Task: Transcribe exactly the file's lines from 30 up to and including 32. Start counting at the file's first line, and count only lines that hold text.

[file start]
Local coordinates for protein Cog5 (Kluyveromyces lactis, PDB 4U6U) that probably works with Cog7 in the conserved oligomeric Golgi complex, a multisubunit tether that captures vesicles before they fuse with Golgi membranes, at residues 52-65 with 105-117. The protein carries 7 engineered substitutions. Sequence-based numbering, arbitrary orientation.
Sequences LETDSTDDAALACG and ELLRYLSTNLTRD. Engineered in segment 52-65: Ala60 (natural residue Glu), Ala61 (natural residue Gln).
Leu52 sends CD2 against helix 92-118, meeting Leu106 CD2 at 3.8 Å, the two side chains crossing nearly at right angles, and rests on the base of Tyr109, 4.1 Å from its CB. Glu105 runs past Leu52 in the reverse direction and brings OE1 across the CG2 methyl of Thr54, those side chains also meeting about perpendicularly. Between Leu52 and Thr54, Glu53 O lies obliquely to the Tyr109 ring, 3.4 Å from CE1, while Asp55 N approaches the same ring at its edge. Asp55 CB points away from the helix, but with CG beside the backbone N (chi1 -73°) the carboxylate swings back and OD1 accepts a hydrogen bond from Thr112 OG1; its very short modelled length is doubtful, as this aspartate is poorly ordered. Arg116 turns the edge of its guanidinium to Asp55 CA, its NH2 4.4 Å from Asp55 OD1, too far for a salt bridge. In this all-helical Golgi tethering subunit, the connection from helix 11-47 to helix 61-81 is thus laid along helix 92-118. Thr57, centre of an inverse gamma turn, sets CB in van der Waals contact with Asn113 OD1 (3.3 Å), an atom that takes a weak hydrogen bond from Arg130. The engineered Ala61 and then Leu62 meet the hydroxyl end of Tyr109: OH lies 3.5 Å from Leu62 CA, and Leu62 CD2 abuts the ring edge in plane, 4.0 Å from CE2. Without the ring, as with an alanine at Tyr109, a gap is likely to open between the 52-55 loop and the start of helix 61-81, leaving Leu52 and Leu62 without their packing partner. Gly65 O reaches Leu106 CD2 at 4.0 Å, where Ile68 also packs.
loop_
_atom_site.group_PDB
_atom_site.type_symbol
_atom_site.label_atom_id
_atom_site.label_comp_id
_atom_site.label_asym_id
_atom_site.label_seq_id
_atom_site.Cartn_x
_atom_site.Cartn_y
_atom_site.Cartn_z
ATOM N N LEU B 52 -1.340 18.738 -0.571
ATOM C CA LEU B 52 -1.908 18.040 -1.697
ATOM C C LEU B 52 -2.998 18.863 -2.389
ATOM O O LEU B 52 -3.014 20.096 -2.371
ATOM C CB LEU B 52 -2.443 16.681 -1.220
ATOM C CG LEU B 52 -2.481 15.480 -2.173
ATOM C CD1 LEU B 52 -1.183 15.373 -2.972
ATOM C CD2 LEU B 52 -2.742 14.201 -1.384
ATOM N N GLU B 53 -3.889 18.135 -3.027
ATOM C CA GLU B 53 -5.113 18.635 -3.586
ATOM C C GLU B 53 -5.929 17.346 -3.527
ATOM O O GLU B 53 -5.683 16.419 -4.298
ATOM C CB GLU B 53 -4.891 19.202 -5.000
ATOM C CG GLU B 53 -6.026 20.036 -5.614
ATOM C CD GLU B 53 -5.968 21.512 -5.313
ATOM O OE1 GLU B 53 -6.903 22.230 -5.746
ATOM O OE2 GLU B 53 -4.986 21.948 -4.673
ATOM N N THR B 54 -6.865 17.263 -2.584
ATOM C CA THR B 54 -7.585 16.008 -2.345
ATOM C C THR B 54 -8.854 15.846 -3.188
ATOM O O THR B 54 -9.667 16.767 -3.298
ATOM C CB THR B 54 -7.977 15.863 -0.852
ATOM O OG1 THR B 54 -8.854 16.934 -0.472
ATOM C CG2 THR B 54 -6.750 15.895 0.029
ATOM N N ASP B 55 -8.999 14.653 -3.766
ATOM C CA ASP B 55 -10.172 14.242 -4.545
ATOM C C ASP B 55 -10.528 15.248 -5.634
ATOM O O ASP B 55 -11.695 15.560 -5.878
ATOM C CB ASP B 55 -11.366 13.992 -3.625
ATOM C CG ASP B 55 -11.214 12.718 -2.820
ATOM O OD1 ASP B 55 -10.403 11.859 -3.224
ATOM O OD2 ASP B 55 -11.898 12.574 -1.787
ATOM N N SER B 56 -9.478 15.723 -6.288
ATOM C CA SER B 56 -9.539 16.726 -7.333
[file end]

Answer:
ATOM O OE2 GLU B 53 -4.986 21.948 -4.673
ATOM N N THR B 54 -6.865 17.263 -2.584
ATOM C CA THR B 54 -7.585 16.008 -2.345